We talk a lot at Bare Necessities about how important it is to get a bra fitting when your weight fluctuates or you go through a major life event, and that definitely, 1,000 percent (still the understatement of the century) includes having a baby. In fact, if it’s your first time, expect to be shocked by how much the chest you’ve known so well for so long changes on you.
To coincide with World Breastfeeding Week, Bare it All asked our nursing bra buyer Heather Viskovic to tell all about the wild ride her own breasts have gone on two kids later, and what she’s learned that can make life easier for anyone going through it now.
How breasts change during pregnancy
Hypersensitive, tender-to-the-touch breasts are one of the first signs of pregnancy, and we’re not talking that-time-of-the-month vibes; we’re talking more like an electric current. Size increase happens more gradually: Around 12 weeks along, your bra band might start to feel snug because your rib cage is expanding to make space for a guest up in there. “Your breasts look and feel really full and firm, probably their best ever, so enjoy it while it lasts,” says Heather.
Of course, the scales may soon tip into heavy and sore territory, served up with a side of bigger, more sensitive nipples and areolae and possibly stretch marks. (Ain’t being a woman grand?) A well-made bra can help alleviate a lot of that strain and pain. Heather, who went from a UK 34G to a 36HH during pregnancy, recommends picking up some really comfortable bras right around now…not necessarily nursing bras, but something stretchy and supportive like Chantelle Norah Seamless Comfort Bra, with unlined cups that won’t add unwelcome bulk. If you’d rather wire-free, go with something like the pretty Panache Andorra, which has a firmer band to make up for the absence of a wire but is still super comfy.
About a month before your due date is the best time to buy nursing bras, as your breasts have grown about as much as they’re going to, save for when your milk comes in (more on that in a minute). A good rule of thumb on sizing is to choose the band you’ve been wearing in pregnancy (about one size up from pre-pregnancy) and a cup size bigger, but why bother to guess when you can just call a Bra Fit Expert?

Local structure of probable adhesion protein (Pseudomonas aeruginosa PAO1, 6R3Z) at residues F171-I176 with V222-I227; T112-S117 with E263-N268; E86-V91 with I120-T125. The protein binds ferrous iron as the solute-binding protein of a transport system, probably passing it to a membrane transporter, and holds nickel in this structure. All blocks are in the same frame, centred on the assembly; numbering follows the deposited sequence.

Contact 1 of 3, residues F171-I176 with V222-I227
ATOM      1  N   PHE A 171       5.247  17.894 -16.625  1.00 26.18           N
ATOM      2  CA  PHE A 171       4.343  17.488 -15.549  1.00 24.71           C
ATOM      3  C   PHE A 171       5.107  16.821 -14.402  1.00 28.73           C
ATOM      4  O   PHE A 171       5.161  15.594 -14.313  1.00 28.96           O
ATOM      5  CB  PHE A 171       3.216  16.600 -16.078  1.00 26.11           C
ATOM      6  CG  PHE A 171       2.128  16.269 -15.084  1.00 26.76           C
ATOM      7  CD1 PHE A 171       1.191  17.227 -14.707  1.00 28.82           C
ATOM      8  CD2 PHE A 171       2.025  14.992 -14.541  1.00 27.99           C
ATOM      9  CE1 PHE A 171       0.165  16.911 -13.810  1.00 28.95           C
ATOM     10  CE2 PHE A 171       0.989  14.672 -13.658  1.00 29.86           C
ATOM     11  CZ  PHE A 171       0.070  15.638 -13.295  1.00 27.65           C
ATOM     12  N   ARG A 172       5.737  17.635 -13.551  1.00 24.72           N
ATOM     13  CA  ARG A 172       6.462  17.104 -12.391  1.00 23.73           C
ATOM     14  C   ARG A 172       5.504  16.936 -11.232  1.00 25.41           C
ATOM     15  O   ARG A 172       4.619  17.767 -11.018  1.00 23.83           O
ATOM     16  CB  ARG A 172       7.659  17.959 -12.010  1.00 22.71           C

Re: the great debate on an underwire or not when you’re expecting, Heather says it comes down to personal preference: “I happen to think if you wear a DD or above, go with an underwire to prevent as much sagging as possible. I nursed and slept in one.”
How breasts change after pregnancy
Now the fun really begins.
A few days after the baby arrives, your breasts become engorged with milk, increased fluid and blood flow. Hot and cold compresses help. Don’t be shy; avail yourself of the services of a lactation consultant. Leakage is also common in the early days. (Astonishing how it happens in response to your baby’s cries. Mother Nature thought of everything!) Tuck pads into your bra cups to absorb it.
Whether you’re nursing or not, your breast shape and size will probably be different than it was before. If you are breastfeeding, your breasts will still feel full before a feed, but they’re not going to get any bigger than they are; after six months or so, your breasts actually start to get smaller because not only have they settled into their new rhythm, fatty tissue also gets lost or redistributed.
The best nursing bras, according to Heather, are the Elomi Molly Side-Support Nursing Bra (for plus sizes), the Freya Pure Nursing T-Shirt Bra (for DD+), the Anita Stretch Microfiber Nursing Bra (for average to full cup sizes) and the Anita Miss Anita Wire-Free Nursing Bra (for those who don’t want an underwire). Heather recommends having four or so maternity bras in action, what with all the milky laundry that’s coming your way.
Up to three months out from weaning, you can expect to meet your new chest. Heather noticed that her breasts became softer and less voluminous than they were, morphing from all-around full into more of a teardrop shape that’s shallower up top. She also went down two cup sizes, ultimately settling into a 34F. “Give it time and see what happens. Have you lost tissue and your boobs are like pancakes? Did they return to their baseline size? Did they stay bigger? You’ll have to look for bras that are appropriate for your new breasts. I wear side-support bras to lift me up now so that I don’t look like a pair of deflated balloons.”
Her favorite bras that help compensate for lost breast tissue are the supportive, stripey Fantasie Fusion Side Support Bra, the mesh-topped Fantasie Illusion Side Support Bra, the absolutely gorgeous and widely flattering Panache Envy Side Support Balconette Bra, the warm weather-ready Simone Perele Caresse 3D Plunge T-Shirt Bra made using thin, breathable spacer fabric and the immensely popular Elomi Cate Side Support Bra (peep all those five-star reviews), which comes in an unreal range of sizes and colors.
After all is said and done, somehow, some way, you and your body will find your new normal. “You gave birth to a miracle,” says Heather, “so dress like it! When you start with a good bra, you’re going to look like you’ve got it together. Don’t do yourself the disservice of wearing your nursing bra a year later. You’ve got through enough. You deserve to look good.”
Whatever point you’re at along the way, our Bra Fit Experts know how to make this crazy hormonal time easier on you. Chat online or give them a call at 877-728-9272 x4 for a personalized fitting, shopping advice or garden variety commiseration.
Brooke is the editor of this here blog. In a previous life, she was an editor at Good Housekeeping and O, The Oprah Magazine. Brooke has written for Glamour, Travel+Leisure, New York Magazine and more. She’s into concerts, travel and her exceptionally adorable daughter and husband.